(The following is a reformatted version of a media advisory issued by the City 
of Los Angeles and received via electronic mail. The release was confirmed by 
the sender.) 
City of Los Angeles 
December 6, 2012 
Contracts Represent Major Step Towards Meeting Los Angeles’ Renewable
Energy Goals 
LOS ANGELES *– Mayor Antonio Villaraigosa today joined environmental,
business, and labor leaders in front of the Occidental Solar Array project
to sign two city ordinances that approve large long-term solar power
purchasing contracts for the Los Angeles Department of Water and Power
(LADWP). Together, the agreements will provide 460 megawatts of clean solar
power to Los Angeles. 
“These solar contracts are proof positive that environmental progress and
economic growth go hand-in-hand,” Mayor Villaraigosa said. “It is high time
Los Angeles kicked its addiction to dirty coal energy and I am proud we are
setting an example for a successful, cost-efficient transition to renewable
Since taking office in 2005, Mayor Villaraigosa has prioritized tackling
local environmental problems and minimizing Los Angeles’ contribution to
global climate change. As the largest municipally owned utility in the
country, LADWP provides Los Angeles with a unique opportunity to spearhead
the use of clean energy. The Mayor successfully led the department to
increase its renewable energy use to 20% by 2010 and set new goals of 25%
renewable power by 2016 and 33% by 2020. 
"The K Road and Copper Mountain 3 projects, along with a proposed
LADWP-owned property that will support a solar project in the California
High Desert and the City Solar Feed-in-Tariff Program, will represent over
8.5% of the total renewable energy goal of 33% by 2020," said LADWP General
Manager Ronald O. Nichols.  "These are among the largest solar projects of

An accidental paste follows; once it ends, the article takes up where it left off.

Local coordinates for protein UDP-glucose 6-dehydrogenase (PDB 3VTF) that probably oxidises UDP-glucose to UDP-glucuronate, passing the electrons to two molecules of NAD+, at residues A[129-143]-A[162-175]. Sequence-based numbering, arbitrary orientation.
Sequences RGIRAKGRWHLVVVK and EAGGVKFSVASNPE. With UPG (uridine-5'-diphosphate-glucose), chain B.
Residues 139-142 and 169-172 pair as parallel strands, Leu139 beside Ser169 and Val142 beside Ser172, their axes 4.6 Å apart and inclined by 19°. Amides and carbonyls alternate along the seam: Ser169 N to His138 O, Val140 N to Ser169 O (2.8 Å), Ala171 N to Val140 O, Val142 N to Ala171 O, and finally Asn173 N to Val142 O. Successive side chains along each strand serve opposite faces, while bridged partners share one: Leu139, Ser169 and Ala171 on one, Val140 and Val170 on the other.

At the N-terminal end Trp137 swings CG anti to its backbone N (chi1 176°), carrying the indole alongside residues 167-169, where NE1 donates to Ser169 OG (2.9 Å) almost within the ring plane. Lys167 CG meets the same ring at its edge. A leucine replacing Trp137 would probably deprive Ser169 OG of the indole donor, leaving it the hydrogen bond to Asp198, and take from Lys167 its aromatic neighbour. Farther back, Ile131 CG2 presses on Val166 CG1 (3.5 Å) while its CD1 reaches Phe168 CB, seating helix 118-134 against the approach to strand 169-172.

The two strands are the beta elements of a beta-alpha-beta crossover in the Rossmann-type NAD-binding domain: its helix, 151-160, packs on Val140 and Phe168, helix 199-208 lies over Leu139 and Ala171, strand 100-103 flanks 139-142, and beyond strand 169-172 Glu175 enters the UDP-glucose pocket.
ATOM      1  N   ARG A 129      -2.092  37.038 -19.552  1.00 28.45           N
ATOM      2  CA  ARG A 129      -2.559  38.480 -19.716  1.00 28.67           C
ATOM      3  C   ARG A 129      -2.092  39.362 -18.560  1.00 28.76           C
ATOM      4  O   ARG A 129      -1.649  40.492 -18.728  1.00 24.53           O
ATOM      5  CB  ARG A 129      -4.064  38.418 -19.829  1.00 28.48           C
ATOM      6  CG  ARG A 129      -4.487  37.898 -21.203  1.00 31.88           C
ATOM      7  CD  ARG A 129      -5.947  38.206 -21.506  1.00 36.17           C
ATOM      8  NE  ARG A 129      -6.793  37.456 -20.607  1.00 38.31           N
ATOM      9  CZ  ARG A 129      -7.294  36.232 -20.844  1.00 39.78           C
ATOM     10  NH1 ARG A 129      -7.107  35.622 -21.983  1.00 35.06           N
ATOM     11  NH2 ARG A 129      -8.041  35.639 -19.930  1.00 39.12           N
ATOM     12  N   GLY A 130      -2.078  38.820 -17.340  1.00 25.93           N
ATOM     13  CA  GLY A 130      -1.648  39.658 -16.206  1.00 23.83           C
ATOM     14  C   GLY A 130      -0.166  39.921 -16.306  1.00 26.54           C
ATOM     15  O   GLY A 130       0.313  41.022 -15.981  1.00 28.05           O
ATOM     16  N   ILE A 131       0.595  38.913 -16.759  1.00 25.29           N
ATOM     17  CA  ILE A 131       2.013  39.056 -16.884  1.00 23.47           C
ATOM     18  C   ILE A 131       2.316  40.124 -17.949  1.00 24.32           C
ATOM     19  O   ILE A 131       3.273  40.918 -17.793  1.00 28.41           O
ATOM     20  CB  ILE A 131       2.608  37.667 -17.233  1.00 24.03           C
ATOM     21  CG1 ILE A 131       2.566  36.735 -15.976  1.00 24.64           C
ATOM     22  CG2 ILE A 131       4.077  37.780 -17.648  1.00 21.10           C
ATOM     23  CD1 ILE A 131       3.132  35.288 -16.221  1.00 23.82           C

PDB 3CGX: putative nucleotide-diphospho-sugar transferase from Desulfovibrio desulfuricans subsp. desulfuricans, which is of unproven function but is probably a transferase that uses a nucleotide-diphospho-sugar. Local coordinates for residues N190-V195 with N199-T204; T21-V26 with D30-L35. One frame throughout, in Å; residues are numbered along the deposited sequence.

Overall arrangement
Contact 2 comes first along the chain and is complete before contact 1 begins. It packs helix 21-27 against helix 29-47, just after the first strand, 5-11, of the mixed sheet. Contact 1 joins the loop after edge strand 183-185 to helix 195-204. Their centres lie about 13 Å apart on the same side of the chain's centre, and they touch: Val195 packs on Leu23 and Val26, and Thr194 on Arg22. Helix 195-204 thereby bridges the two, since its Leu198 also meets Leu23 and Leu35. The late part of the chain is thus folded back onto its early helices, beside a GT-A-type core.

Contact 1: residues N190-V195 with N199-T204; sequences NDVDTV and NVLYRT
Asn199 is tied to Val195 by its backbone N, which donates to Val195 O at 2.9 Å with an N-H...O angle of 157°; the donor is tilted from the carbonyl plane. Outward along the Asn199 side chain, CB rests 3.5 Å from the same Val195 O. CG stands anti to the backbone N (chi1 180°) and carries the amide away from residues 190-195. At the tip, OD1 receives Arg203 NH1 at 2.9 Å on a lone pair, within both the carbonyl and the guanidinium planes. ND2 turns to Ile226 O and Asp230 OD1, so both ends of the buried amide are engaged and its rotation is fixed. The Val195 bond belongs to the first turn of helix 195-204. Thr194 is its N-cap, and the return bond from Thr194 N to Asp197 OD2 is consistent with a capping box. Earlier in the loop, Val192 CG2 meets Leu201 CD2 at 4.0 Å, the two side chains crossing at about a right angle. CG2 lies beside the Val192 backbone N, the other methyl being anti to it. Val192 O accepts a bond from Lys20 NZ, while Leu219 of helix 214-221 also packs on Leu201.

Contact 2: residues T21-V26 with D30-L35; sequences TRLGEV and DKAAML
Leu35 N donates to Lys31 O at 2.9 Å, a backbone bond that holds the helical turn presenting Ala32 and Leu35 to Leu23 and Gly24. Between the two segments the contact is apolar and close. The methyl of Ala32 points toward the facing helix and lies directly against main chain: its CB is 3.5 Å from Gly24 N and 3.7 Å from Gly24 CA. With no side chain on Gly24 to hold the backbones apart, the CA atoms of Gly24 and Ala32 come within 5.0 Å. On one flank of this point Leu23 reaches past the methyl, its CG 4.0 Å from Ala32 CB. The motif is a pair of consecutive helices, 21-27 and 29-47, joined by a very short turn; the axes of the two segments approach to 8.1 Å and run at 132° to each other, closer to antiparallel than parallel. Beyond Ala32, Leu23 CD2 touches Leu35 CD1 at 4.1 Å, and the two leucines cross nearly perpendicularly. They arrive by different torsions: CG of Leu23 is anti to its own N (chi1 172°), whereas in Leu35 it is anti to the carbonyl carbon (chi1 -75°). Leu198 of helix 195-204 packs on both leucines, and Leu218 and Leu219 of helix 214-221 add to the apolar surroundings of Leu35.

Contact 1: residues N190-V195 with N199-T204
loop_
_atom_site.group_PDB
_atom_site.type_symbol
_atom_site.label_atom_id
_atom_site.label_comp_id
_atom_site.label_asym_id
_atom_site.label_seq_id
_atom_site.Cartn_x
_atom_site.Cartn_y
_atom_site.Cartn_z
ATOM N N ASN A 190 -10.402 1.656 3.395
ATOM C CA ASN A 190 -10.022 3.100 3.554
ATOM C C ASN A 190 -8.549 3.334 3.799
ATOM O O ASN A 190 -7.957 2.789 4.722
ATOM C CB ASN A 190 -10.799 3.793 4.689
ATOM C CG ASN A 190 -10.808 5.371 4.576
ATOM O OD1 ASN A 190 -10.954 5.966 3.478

any public utility in the nation and a major step forward in our efforts to
secure more renewable energy in a cost effective manner." 
The Mayor approved a 25-year contract with K Road Moapa Solar, LLC (K Road)
for up to 250 megawatts of power, representing about 706,650 megawatt-hours
– enough energy to power about 118,000 Los Angeles households. LADWP will
be the sole recipient of solar power from K Road, which will be located on
Moapa Band of Paiute Indians tribal land north of Las Vegas. 
"Mayor Villaraigosa's announcement today that the city of Los Angeles will
be purchasing solar power from the Moapa band of Paiutes promotes
environmental justice and also sets a strong example for how American
cities can help defeat climate disruption,” said Michael Brune, Executive
Director of the Sierra Club. “The Sierra Club applauds the Mayor for his
leadership and bold action to move L.A. beyond the dirty fuels at the root
of our climate crisis, and we urge President Obama and our leaders in
Congress to take similar action to invest in clean energy sources like
solar and wind." 
He also approved a second agreement for 210 megawatts of power from the
250-megawatt Copper Mountain Solar 3 project, which will be developed by an
affiliate of Sempra U.S. Gas and Power and is located near Boulder City,
Nevada.  The Copper Mountain Solar project will provide enough power to
serve 75,000 Los Angeles homes. 
“Once again Los Angeles is demonstrating leadership in promoting a clean
energy economy,” said Mary Leslie, President of the Los Angeles Business
Council. "Through these contracts and programs like the new Feed-in-Tariff
to be launched early next year, the LADWP is spurring private sector
investment, creating jobs, and helping reduce Los Angeles’ carbon
These two contracts are part of the LADWP’s larger solar portfolio, which
has expanded in the past year to include the 250 megawatt Adelanto solar
array and the groundbreaking future 150 megawatt Feed-in-Tariff (FiT)
program. Taken all together, the LADWP is in a position to provide enough
green energy annually to serve approximately 331,000 Los Angeles
"The Moapa project shows that the City and the DWP are taking leadership on
the environmental front, but also making it a priority to create good jobs
and have a positive effect on the communities they impact - whether here in
Los Angeles or in Nevada," said Jessica Goodheart, Director of RePower LA. 
Long reliant on coal power, the two agreements move LADWP further away from
dependence on fossil fuels and toward cleaner, more sustainable and
renewable energy sources. In the next decade, LADWP will completely replace
over 70% of its power supply to eliminate coal through a combination of
increasing energy efficiency [to replace at least 10% of the city’s power
demand], expanding renewable energy to 33% by 2020, completely eliminating
the use of ocean water cooling at its three coastal power plants, and
balancing the new energy mix with cleaner and more efficient natural gas,
all while maintaining system reliability. 
Barb Solish
(213) 978-0741 
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